Good thing about the Dempster is, it's reasonably well travellled. They'll likely be pick ups, shuttle buses, tour vans etc along the way that might have room for a wheel and passenger(s).

 

We've certainly seen vehicles at the side of the road, wheel off, no one around. And I remember the guy who approached me the second I got down from the truck, one time at Eagle Plains. Acted real friendly, wondering in which direction I was travelling ... was getting a loose flat fixed...vehicle was way back up the road.

 

Also, to the locals reference. On our trips away from the city, visiting small communities serviced by rougher roads, it's been common to see older cars and especially mini vans driving around. Many not in the best condition and prob on passenger tires. But these folks make do with what they have. A lesson there, we try to take home from our travels.

 

We usually carry two spares - because we can quite easily. But if we couldn't, we'd carry some extra cash. :)

 

 

Re windshield. Seen this style repair kit. Don't know if it would be worth carrying ?

 

https://www.canadian...r-0380027p.html


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#17 smlobx

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Posted 16 January 2019 - 05:53 PM

Thanks for all the replies. Just got my 2018 Milepost so I will be starting to map out my trip.

 

Has anyone used any of the clinging film to protect your headlights and/or running lights? Effective?   Or what did you use?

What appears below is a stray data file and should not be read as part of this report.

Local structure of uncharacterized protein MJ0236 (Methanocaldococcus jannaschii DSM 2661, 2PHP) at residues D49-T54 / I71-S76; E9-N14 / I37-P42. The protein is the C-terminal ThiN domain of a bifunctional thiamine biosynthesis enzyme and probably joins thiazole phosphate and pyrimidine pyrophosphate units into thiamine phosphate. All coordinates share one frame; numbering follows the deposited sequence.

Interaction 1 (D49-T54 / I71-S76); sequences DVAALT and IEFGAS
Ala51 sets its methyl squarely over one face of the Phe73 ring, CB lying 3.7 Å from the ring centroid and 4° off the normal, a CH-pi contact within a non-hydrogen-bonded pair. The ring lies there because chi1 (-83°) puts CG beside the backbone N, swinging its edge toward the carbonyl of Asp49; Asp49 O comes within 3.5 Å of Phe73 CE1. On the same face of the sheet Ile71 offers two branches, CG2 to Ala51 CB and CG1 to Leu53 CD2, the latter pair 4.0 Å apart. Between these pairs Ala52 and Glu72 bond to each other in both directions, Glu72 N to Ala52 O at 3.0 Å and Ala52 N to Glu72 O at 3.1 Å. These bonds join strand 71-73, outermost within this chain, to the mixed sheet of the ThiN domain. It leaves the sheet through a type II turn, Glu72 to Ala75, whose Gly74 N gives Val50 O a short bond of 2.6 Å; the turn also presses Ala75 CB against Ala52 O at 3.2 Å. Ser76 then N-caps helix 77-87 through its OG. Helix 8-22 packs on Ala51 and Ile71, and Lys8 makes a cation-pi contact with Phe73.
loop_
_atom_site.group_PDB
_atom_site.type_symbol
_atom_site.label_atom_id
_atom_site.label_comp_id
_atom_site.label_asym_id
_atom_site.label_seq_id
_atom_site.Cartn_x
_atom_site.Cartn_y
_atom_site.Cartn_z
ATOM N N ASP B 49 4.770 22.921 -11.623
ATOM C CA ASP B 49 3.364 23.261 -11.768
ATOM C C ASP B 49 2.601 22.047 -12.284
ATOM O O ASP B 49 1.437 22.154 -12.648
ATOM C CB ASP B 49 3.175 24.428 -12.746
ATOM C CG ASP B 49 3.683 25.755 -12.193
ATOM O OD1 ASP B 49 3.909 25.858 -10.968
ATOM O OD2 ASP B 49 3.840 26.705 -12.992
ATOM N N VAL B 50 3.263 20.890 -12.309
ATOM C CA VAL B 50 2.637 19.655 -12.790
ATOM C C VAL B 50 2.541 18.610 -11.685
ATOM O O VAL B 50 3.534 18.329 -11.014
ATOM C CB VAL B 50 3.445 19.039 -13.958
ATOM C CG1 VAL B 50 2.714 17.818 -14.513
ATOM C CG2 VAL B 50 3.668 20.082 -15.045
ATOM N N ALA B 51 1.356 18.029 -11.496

smlobx: where does one get windshield tear-offs? How does that work with windshield wipers?
 

 

I would contact you local window tinting company. They should be able to point you in the right direction if they don't do it themselves.


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#18 Vic Harder

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Posted 16 January 2019 - 06:08 PM

 

 

Re windshield. Seen this style repair kit. Don't know if it would be worth carrying ?

 

https://www.canadian...r-0380027p.html

That repair kit works pretty good.  I've used those a few times.  Stops the rock chip from spreading.


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#19 klahanie

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Posted 16 January 2019 - 07:22 PM

^ Thx. More stuff to buy and carry around ... ^_^


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#20 ntsqd

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Posted 17 January 2019 - 02:04 AM

I've found that for some reason a 100 dollar bill talks a lot louder than a stack of 5 twenties. Really not sure why, but it does.


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Thom

Where does that road go?